Over the past months, civil society groups and concerned citizens in South Africa have been submitting their comments about the pending Plant Improvement Bill and Plant Breeders’ Rights Bill which are out for public comment before their enactment. These Bills are intended to replace the previous Acts that have been in place since 1975. The current laws have been critiqued for favoring a vision of industrial agriculture and there is much concern that the updated Bills continue this vision, and will potentially infringe on the rights of small-scale farmers to save and replant their own seed.
The Plant Breeders’ Rights Bill seeks to provide an overarching set of rules around the breeding of certain varieties of plants. The Plant Improvement Act works alongside the Plant Breeders’ Rights Act. It seeks to regulate the distribution and sale of plants and propagation materials as well as business related to this.
Civil society groups argue that if enacted, the new laws have the potential to restrict the saving, exchanging, trading and sale of seed by farmers. They may also provide conditions that put the actions of small-scale farmers under threat of becoming criminalised. In both of the bills, the act of exchanging seed is deemed a form of sale. The bills prohibit the exchange of unregistered and uncertified seed. Thus in their current form, these bills will continue to offer significant support to industrial agriculture and commercial seed production and marginalise small-scale farmers in South Africa. This has enormous implications for the future of agriculture in South Africa. While small-scale farmers will be allowed to keep their own seed, if enacted these regulations will inhibit the use and spread of farmer seed and the growth of agri-food systems outside of the industrial model. Globally there is a growing awareness that small-scale farmers are vital stakeholders in the agri-food system. Smallscale farming knowledge and practices, including the use and exchange of open pollinated seed, is necessary for the future of food and should be protected and well as supported to grow rather than be restricted.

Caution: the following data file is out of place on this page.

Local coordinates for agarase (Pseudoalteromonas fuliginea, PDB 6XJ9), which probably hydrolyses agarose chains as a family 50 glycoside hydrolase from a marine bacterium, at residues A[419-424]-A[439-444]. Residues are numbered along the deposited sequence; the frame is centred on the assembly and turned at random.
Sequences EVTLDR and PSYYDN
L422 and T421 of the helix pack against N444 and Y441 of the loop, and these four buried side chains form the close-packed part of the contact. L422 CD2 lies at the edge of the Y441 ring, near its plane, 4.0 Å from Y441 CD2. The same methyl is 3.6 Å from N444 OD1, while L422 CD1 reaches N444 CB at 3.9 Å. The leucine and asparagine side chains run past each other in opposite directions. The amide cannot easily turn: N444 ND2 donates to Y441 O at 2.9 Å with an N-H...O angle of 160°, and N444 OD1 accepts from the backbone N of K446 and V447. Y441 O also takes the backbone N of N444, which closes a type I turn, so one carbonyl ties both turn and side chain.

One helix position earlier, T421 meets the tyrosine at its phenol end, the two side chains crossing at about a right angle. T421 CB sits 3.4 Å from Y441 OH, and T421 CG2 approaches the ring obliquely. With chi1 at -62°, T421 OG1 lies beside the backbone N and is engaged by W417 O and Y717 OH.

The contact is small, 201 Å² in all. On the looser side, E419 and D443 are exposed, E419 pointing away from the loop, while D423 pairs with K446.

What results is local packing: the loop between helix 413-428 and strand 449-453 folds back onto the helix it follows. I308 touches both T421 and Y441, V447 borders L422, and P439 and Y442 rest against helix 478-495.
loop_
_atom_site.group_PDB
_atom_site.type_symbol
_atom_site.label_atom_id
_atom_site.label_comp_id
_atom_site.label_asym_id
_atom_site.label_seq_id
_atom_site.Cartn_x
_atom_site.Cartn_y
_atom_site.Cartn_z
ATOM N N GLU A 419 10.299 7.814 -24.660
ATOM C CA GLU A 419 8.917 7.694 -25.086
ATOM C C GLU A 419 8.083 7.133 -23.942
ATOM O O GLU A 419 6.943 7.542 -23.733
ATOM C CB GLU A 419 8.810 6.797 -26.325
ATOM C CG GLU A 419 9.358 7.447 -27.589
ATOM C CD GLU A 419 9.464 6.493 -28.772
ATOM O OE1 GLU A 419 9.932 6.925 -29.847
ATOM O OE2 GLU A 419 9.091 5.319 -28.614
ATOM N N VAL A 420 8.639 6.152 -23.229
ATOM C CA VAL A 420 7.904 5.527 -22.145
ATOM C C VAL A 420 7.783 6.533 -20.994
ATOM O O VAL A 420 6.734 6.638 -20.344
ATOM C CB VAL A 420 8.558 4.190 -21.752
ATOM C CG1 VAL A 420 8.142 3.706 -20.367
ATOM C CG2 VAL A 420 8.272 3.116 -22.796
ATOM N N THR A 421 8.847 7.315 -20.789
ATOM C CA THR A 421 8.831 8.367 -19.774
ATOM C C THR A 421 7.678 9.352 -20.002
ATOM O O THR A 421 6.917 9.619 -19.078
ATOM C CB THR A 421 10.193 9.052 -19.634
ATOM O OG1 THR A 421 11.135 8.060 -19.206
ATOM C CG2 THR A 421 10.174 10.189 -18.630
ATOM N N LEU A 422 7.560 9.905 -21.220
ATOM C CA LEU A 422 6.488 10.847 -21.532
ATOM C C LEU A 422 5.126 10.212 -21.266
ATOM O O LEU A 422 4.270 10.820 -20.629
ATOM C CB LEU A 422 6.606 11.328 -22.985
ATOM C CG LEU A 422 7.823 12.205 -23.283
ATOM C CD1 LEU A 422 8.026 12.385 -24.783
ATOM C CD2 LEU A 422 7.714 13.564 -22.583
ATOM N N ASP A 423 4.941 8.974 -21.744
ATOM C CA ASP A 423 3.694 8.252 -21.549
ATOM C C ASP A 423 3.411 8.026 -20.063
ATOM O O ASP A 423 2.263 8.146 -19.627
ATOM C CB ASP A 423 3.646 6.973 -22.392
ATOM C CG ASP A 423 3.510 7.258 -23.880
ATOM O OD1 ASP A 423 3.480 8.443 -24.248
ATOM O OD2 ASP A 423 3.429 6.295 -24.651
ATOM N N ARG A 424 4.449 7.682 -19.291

Critics of the proposed new laws are expressing that they need to be challenged because if amended, they could actually have the potential to boost rather than hinder small-scale farming and support more regenerative forms of agriculture. Civil society groups have called for a reworking of the bills in consultation with a wide range of actors and stakeholders involved in food in South Africa.